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Playing the Schubert Impromptu in Eb, Op. 90 on a very bright, resonant piano with a history to it (Video)

By contrast on my Steinway Grand:

I almost dared myself to play this gorgeous composition on my Haddorff console with its imperfect regulation and “temperament.” (tuning) It’s one of those rare instruments that has the ring of the Romantic era, as if it was a period instrument. Pat Frederick, of the Frederick collection, had remarked that it had an emblematic “sweetness.” I should have played it minus any sustain pedal, because the instrument has its own built-in, “generic” reverb. Notes will almost run into each other because they are so “live” with resonance.

This piano has a story. I saw its picture on Craig’s list, and that alone drew me to it like a magnet. It had a cherry mahogany finish and beamed with beauty. I also knew the name “Haddorff,” but couldn’t exactly place the association I had with it. I owned an instant appetite to learn more.

As it played out, the piano was being sold by a woman who lived within a few short blocks of me, in the Northwest Fresno neighborhood where I lived for over 25 years in a two-story house. The owner would have been the same age as my children, perhaps a tad older. And as she related, the piano had been passed down from her parents, musicians, for the grandchildren who were to take piano lessons. But sadly, it was not regarded as a precious heirloom, to be inherited by the next generation as would be expected. Instead, it was just sitting there, unplayed, in the den of the home, looking out on a lovely garden begging to have an extended life with a caring owner.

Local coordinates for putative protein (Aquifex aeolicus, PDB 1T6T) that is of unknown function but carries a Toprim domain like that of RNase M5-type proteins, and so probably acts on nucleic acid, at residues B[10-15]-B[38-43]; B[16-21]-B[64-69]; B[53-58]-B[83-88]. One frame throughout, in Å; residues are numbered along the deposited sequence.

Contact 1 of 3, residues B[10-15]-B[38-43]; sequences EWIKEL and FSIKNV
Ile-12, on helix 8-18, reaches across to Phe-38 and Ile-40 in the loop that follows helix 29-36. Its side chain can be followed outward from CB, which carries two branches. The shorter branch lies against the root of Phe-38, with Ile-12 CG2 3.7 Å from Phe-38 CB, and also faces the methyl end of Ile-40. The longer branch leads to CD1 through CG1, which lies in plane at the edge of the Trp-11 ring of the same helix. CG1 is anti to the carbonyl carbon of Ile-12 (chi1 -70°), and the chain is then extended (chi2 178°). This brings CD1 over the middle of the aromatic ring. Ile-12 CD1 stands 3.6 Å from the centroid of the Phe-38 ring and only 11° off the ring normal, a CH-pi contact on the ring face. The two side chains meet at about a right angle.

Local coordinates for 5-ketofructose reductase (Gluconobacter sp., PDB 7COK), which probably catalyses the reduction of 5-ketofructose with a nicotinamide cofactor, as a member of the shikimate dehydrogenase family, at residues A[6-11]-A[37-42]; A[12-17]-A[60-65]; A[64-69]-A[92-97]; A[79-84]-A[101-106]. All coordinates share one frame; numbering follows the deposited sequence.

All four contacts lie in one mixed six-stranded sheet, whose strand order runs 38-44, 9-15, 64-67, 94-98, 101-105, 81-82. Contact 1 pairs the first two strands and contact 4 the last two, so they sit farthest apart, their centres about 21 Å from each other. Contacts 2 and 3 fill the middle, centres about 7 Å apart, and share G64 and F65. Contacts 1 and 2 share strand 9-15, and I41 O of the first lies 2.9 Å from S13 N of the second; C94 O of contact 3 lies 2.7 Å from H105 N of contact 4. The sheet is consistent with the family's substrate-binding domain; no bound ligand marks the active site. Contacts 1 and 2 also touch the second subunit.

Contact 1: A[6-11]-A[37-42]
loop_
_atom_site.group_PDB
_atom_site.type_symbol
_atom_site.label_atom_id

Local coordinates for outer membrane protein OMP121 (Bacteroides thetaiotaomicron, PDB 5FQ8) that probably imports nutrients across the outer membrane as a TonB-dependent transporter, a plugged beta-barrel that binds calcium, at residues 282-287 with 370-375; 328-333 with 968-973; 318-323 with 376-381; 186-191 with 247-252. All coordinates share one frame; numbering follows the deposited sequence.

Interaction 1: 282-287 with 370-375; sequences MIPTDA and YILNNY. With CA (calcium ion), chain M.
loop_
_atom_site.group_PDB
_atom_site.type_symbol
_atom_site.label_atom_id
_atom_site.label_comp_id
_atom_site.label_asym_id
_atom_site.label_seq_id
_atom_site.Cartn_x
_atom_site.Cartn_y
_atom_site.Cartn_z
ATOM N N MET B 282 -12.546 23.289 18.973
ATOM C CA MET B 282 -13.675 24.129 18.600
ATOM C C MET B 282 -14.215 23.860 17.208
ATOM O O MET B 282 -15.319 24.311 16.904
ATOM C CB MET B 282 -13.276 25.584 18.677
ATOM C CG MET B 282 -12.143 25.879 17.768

It beckoned me to play it with its immaculate set of ivory keys. And after just a few sonorous chords, I was in heaven and had to have it. There were no questions asked, except that I had asked to invite a tuner in to check the strings, tuning pins etc. because it had a kind of pleasant sourness, not really offensive, that might require technical attention.

I don’t think this piano, dating to 1951 had a good tuning history. Most sellers of these older, vintage instruments will say that “all it needs is a tuning,” as if to boast about its inherent ability to thrive despite any adverse conditions one could imagine, including benign neglect. I don’t think it was abused in any way, but it could have enjoyed better maintenance in the short and long run. It hardly mattered as it passed the initial tuner exam with flying colors.